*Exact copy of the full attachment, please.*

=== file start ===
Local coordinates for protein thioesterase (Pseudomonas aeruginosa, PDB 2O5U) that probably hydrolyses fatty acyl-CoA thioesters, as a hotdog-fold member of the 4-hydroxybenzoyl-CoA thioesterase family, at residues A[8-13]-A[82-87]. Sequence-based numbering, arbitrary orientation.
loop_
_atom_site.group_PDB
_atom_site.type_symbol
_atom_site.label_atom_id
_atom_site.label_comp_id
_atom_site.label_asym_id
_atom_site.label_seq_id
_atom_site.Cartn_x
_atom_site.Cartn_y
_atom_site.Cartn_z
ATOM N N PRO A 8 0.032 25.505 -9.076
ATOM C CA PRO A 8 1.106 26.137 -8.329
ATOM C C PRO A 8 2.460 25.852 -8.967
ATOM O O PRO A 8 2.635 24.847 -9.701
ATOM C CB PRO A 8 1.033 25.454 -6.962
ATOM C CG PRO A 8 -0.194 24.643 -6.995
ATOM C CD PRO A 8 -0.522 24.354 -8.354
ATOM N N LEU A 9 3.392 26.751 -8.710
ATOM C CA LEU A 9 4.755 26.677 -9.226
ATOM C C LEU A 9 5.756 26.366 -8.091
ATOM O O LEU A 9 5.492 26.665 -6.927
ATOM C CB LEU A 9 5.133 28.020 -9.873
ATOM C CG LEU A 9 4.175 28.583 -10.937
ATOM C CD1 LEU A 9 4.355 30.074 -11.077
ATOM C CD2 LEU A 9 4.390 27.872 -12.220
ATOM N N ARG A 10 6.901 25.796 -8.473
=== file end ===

Local coordinates for protein thioesterase (Pseudomonas aeruginosa, PDB 2O5U) that probably hydrolyses fatty acyl-CoA thioesters, as a hotdog-fold member of the 4-hydroxybenzoyl-CoA thioesterase family, at residues A[8-13]-A[82-87]. Sequence-based numbering, arbitrary orientation.
loop_
_atom_site.group_PDB
_atom_site.type_symbol
_atom_site.label_atom_id
_atom_site.label_comp_id
_atom_site.label_asym_id
_atom_site.label_seq_id
_atom_site.Cartn_x
_atom_site.Cartn_y
_atom_site.Cartn_z
ATOM N N PRO A 8 0.032 25.505 -9.076
ATOM C CA PRO A 8 1.106 26.137 -8.329
ATOM C C PRO A 8 2.460 25.852 -8.967
ATOM O O PRO A 8 2.635 24.847 -9.701
ATOM C CB PRO A 8 1.033 25.454 -6.962
ATOM C CG PRO A 8 -0.194 24.643 -6.995
ATOM C CD PRO A 8 -0.522 24.354 -8.354
ATOM N N LEU A 9 3.392 26.751 -8.710
ATOM C CA LEU A 9 4.755 26.677 -9.226
ATOM C C LEU A 9 5.756 26.366 -8.091
ATOM O O LEU A 9 5.492 26.665 -6.927
ATOM C CB LEU A 9 5.133 28.020 -9.873
ATOM C CG LEU A 9 4.175 28.583 -10.937
ATOM C CD1 LEU A 9 4.355 30.074 -11.077
ATOM C CD2 LEU A 9 4.390 27.872 -12.220
ATOM N N ARG A 10 6.901 25.796 -8.473